Cape Breton's Magazine

> Issue 40 > Page 35 - At St. Ann's Day Mission, 1923

Page 35 - At St. Ann's Day Mission, 1923

Published by Ronald Caplan on 1985/8/1 (948 reads)
 

For the most part the entrances faced north. All the outer or shore line of wig? wams were so orientated, and according to Mrs. Morris, were always placed so. The wigwam of the Grand Chief which was in a second row, faces south. The scattering groups of wigwams opened to various direc? tions. The highest and therefore driest site was occupied by the chiefs, "they take the best ground." Wigwam etiquette was more or less observed. The "kitchen" was to the right of the door, the water bucket to the left, and Mrs. Mor? ris kept to the woman's place next the kit? chen. Mr. Morris sat above her. I was giv? en the place on the opposite side of the fire. The children never came between me and the fire. A blanket or box seat was put out in the gadahmo opposite the en? trance, for any distinguished guest that was expected, once for the Chief from Prince Edward Island, another time for the Grand Chief. But even other visitors were told to come up higher, if they were wel? come. To others, particularly the young ones, who came in without formality at any time, little might be said. At meal time any visitor might be offered at least a cup of tea. A forlorn looking little girl, an orphan, said Mrs. Morris, quite often stood outside the door at meal time, and Mrs. Morris would butter a piece of bread for her. "Poor little thing!" she would say, and I was reminded of the opening of many an Indian folk-tale. From wigwam to wigwam there was constant visiting, of course, endless talk, much laughter, more particularly when the rain held off, and it was less windy and for an hour or so the sun shone. The children played around the row boats on the shore, the boys sometimes played ball, baseball of a sort, and a series of checker (al- nah'ni) games played by the men outsTSe started up, with a circle of men looking on. The board was of wood, hand-made, as were the flat oblong "men." Tally of games was kept by planting little sticks at the right of the players, seated cross-legged on the ground. The time I looked on, each player had two sticks up, i.e., they were on their fifth game.... The Grand Chief was accounted the best player on the Is? land. The most constant pastime of all was the women's game of dish-dice (Waltes. See Issue 6 of Cape Breton's Magazine). Tn one wigwam or another a game was usually on of the afternoon or evening. In this, possib? ly in the men's checker games also, there was inter-band rivalry. The nijmber of games won by each group was to be remem- bered (no actual tally) and the group with cHonmn (foirsc located 1/2 mile off the Cabot Trail at Neil's Harbour 336-5288 Enjoy )our fawrite INTERNAV A Complete Line of Loran C Receivers for All Boatsmen Sydport Industrial Park, Point Edward 564-2043 _' A Neighbourhood Store in a Beautiful Village Neil's Harbour CO-OP (35) '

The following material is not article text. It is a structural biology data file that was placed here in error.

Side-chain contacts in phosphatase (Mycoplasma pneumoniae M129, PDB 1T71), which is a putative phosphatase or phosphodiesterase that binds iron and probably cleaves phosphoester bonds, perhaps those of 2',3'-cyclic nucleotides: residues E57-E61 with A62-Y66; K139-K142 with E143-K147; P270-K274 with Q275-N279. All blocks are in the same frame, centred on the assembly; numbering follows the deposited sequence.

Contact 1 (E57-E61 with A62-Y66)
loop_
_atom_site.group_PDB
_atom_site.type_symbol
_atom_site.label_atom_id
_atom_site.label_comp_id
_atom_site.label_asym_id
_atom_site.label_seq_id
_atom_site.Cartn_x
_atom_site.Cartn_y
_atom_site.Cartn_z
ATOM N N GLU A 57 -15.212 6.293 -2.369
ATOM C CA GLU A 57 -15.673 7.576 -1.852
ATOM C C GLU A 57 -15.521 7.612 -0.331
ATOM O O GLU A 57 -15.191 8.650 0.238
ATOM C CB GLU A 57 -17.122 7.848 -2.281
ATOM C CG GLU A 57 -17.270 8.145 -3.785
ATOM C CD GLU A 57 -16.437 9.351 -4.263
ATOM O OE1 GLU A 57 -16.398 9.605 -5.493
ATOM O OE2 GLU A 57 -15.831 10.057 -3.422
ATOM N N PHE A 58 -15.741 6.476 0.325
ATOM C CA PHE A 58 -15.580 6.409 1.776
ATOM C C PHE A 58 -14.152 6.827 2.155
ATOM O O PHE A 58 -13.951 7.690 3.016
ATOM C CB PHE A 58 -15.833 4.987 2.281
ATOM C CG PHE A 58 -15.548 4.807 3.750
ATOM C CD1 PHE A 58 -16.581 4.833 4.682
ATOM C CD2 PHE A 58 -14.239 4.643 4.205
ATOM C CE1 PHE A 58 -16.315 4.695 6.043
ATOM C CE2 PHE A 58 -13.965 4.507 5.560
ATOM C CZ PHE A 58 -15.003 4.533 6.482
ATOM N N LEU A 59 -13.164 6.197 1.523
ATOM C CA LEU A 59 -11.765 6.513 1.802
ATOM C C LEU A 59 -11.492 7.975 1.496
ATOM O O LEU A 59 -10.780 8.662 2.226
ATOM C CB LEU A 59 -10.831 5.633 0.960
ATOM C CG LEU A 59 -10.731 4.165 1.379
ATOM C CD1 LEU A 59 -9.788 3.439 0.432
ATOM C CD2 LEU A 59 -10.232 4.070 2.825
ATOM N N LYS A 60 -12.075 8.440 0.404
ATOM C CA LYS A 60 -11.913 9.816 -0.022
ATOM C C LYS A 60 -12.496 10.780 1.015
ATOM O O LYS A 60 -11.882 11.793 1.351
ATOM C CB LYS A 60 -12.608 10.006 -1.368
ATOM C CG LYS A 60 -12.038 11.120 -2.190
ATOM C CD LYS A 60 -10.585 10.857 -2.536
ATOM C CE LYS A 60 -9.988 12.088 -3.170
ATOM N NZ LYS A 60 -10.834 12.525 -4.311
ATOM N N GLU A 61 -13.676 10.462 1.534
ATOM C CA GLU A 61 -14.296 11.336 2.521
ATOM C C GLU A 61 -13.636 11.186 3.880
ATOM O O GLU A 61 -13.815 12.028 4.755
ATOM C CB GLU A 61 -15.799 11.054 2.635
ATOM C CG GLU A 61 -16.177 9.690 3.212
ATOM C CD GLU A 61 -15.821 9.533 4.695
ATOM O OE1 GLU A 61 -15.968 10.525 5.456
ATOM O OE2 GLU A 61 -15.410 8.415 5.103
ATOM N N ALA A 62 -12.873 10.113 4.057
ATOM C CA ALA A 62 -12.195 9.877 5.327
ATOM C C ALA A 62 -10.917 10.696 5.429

Cape Breton's Magazine
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